Monday, June 18, 2007
A view from the top
So Kira, my five-year old daughter, had two milestones on our brief getaway to Bar Harbor: She lost her first tooth and climbed her first mountain…fortunately the two were not interconnected.
Mount Cadillac rises 1,532 feet,the tallest mountain on Mt. Desert Island, home to Acadia National Park. About half the height of Mt. Greylock or a quarter of Mt Washington it is nevertheless challenging enough so that the majority of folks you encounter at the top got there by automobile.
Before starting out we assisted two women with horses move a cart around a locked gate on the carriage road by dragging and lifting the cart up a grassy incline and over a small boulder or two.
Kira and Donna were so enthralled with the horses that my wife forgot to pack water for our climb, and we didn’t notice until we had hiked for perhaps 15 minutes. Knowing water was available on the summit we decided to keep going, strait up.
The weather was virtually perfect on this late morning with the sun shining brightly in a cloudless sky, 72 degrees and low humidity.
But after about 45 minutes of steady climbing with sweat dripping freely from our brows I started to question in my own mind the decision not to return to the car for water. About then we came upon a small group of teens--three boys and three girls—sitting clustered comfortable in a shady area under a small pine tree.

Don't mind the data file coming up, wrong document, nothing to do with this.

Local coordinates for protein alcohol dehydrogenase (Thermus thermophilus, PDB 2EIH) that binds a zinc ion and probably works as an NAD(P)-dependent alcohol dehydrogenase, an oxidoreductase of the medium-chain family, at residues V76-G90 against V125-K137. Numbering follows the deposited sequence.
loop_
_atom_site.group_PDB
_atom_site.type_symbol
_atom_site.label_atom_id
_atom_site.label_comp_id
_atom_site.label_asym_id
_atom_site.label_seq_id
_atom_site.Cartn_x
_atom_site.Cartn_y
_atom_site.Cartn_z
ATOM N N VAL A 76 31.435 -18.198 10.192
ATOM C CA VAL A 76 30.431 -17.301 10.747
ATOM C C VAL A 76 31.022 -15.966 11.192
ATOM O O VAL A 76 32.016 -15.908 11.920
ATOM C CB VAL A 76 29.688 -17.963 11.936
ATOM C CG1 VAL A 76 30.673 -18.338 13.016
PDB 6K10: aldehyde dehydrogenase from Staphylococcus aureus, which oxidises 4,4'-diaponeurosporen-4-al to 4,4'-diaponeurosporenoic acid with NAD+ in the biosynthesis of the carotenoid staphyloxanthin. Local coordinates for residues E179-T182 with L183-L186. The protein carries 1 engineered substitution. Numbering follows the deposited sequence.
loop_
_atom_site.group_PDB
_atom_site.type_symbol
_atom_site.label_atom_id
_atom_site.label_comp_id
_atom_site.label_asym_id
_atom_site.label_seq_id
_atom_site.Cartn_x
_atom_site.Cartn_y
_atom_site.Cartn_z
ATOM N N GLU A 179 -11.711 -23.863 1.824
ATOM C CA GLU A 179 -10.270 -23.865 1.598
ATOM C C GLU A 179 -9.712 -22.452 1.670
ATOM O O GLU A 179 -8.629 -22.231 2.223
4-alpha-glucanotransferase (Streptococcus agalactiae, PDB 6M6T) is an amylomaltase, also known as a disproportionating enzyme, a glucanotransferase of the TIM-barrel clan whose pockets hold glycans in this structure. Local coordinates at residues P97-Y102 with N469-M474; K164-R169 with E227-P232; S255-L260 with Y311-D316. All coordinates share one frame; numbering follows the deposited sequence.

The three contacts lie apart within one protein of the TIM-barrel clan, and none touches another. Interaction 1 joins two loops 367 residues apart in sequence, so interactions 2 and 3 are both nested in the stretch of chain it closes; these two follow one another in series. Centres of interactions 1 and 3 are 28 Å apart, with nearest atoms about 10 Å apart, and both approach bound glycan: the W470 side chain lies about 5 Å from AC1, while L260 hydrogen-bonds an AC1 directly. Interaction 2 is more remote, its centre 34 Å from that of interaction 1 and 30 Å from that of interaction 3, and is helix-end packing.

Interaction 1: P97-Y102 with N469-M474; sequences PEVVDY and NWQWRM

One of them dropped a half-full water bottle and it rolled quickly down a rock outcropping and then cascaded out of sight. Just a stark reminder to pay close attention as we continued upward.
Kira never complained, even though she occasionally had to scamper on all fours when things got really steep. Donna or I would hold her hand for extended periods and on occasion I would give her a boost up to a safe perch with Donna then pulling from above.
As we neared the top a couple coming down marveled at Kira having made it that far. I said, “we’re bribing her with the hotel swimming pool” .
We made steady progress and arrived at the summit in about one hour and thirty-five minutes, heading strait for the cold water. On the way down we again encountered the half-dozen teenagers still heading towards the top. And way down near the bottom of the mountain, we found the bottle of water they had lost.